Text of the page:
in The ideology of the extreme right

2504Chap2 7/4/03 12:38 pm Page 29 2 Contested national identities and weak state structures in Eurasia Douglas Blum Since their very inception, many of the Soviet successor states have been beset by ethnic violence, crime, trafficking – in arms, drugs and people – terrorism, poverty, pollution and migration.1 Most have also faced deeper problems of legitimacy and ideological drift. To a significant extent these pathologies can be traced back to the delegitimisation of the entire Soviet world view, and the lack of any viable replacement. The existence of an

in Limiting institutions?

independence from Serbia that no major Albanian politician dares challenge it – or its implication of continued discrimination against the Serbian minority. The Serbian and Yugoslav governments, for their part, cannot concede the symbolism of Belgrade’s sovereignty over the region even though the reality of political authority is irretrievably gone. A similar situation obtains in Chechnya, where legitimate political and guerrilla leaders are locked into the pursuit of independence, while the Russian president Vladimir Putin has built his presidency around a tough ‘anti-terrorism

in Limiting institutions?

, culture, education, energy, transportation, environmental protection and other fields’.47 However, the fundamental interests of the SCO and in particular its most powerful members, China, Russia 91 2504Chap5 7/4/03 12:40 pm Page 92 Security threats and Uzbekistan, are firmly linked to traditional security interests. This confluence of interests within the SCO reflects a common preoccupation with irredentism, terrorism and extremism. These three states also view and respond to new security challenges in a traditional manner. As a result, only modest expectations can

in Limiting institutions?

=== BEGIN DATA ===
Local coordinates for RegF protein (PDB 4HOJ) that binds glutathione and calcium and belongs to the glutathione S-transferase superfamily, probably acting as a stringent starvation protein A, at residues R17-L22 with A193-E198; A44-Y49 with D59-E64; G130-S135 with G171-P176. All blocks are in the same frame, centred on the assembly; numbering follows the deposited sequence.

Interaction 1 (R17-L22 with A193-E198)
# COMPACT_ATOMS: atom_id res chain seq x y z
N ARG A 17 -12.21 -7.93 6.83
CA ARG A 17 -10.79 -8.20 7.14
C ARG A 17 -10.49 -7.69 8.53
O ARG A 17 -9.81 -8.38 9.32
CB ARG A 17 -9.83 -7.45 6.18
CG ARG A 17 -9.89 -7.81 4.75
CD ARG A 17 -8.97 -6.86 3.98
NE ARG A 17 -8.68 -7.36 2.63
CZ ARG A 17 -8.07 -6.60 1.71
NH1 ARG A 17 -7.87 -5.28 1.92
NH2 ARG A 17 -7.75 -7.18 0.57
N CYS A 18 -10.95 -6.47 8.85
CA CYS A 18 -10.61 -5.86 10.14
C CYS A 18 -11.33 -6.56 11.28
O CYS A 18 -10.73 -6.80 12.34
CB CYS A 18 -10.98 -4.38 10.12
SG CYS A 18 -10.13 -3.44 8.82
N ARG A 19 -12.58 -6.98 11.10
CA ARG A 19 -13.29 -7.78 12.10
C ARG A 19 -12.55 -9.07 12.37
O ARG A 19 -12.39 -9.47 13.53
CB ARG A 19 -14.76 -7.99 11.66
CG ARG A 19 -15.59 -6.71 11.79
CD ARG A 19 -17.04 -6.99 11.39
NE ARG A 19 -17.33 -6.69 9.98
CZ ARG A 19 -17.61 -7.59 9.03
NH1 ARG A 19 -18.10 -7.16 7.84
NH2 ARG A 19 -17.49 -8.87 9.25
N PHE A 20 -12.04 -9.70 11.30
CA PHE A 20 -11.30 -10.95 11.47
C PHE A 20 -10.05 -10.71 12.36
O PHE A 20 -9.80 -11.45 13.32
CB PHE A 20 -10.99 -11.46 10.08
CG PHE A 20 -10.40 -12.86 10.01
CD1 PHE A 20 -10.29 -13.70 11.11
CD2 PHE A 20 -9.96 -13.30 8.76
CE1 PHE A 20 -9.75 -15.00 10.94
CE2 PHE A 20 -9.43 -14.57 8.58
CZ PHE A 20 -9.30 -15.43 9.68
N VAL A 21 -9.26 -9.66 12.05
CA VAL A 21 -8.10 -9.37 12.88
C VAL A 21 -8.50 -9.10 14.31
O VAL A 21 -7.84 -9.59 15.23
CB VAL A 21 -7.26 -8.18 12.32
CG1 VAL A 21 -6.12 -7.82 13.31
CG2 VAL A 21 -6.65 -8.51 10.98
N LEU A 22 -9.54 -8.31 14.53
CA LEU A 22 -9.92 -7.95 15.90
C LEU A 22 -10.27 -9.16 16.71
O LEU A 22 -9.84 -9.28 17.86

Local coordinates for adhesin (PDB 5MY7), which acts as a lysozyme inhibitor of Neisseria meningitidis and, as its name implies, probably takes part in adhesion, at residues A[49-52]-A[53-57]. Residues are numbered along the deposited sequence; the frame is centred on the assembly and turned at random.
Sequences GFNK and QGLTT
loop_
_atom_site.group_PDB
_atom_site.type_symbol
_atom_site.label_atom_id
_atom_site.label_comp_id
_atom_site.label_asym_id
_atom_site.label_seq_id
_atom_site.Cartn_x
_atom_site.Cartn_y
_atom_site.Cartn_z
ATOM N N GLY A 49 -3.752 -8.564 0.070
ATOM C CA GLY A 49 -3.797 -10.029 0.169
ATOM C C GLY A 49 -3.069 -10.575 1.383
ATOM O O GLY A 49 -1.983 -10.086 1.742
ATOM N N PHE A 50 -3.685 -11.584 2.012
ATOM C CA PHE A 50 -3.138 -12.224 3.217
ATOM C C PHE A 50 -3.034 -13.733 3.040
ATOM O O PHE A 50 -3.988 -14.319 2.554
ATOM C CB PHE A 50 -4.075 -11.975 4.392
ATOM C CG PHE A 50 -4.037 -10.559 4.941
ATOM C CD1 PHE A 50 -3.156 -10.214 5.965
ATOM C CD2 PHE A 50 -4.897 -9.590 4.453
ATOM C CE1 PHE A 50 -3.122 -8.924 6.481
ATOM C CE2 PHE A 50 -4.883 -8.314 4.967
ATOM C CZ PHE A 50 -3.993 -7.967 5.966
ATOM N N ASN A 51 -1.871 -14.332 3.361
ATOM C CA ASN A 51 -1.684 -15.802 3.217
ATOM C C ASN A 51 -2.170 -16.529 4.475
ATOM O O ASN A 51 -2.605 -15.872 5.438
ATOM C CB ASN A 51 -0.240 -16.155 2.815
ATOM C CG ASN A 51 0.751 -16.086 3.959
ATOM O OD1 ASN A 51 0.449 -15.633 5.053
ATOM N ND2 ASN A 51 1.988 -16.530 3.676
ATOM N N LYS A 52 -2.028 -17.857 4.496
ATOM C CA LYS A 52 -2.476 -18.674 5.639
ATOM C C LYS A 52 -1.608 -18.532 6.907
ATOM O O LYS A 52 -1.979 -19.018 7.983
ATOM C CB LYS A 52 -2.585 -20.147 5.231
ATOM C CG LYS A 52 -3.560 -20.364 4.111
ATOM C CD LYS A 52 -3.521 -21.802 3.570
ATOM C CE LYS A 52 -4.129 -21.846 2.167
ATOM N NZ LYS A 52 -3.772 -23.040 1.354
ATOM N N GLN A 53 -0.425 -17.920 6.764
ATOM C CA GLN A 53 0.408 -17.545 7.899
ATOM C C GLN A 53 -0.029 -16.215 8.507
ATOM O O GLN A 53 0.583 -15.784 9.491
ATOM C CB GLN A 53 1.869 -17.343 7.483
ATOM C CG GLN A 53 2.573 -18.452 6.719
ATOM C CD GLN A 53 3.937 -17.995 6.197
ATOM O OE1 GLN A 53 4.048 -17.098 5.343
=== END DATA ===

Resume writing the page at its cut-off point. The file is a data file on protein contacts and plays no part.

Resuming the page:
Rebellions, Chs 5 and 10. 18 The first session also saw a sizeable rebellion over the Criminal Justice (Terrorism and Conspiracy) Bill. In the second largest Conservative rebellion of the Parliament, forty Conservative MPs joined the sixteen Labour backbenchers who objected to all the Bill’s stages being completed in one day. 19 The Conservatives were concerned about the release of paramilitary prisoners in the absence of decommissioning. So, although they abstained on the Bill’s Second Reading, they put forward and supported Ulster Unionist amendments during the Bill

in The Conservatives in Crisis
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girls (laïcité B). Lastly, in a context of mutual hostility between the French state and sections of the Muslim community (fed by a wave of Algerian fundamentalist terrorism and a general sense of social alienation felt by secondgeneration immigrants) the intrusion of headscarves in schools was interpreted as a symbol of the fragmentation and break-up of society under the centrifugal pressure of multiculturalism (laïcité C). Interestingly, it should be noted, laïcité was also the central concept invoked by advocates of the Muslim girls’ position. They too endorsed

in The culture of toleration in diverse societies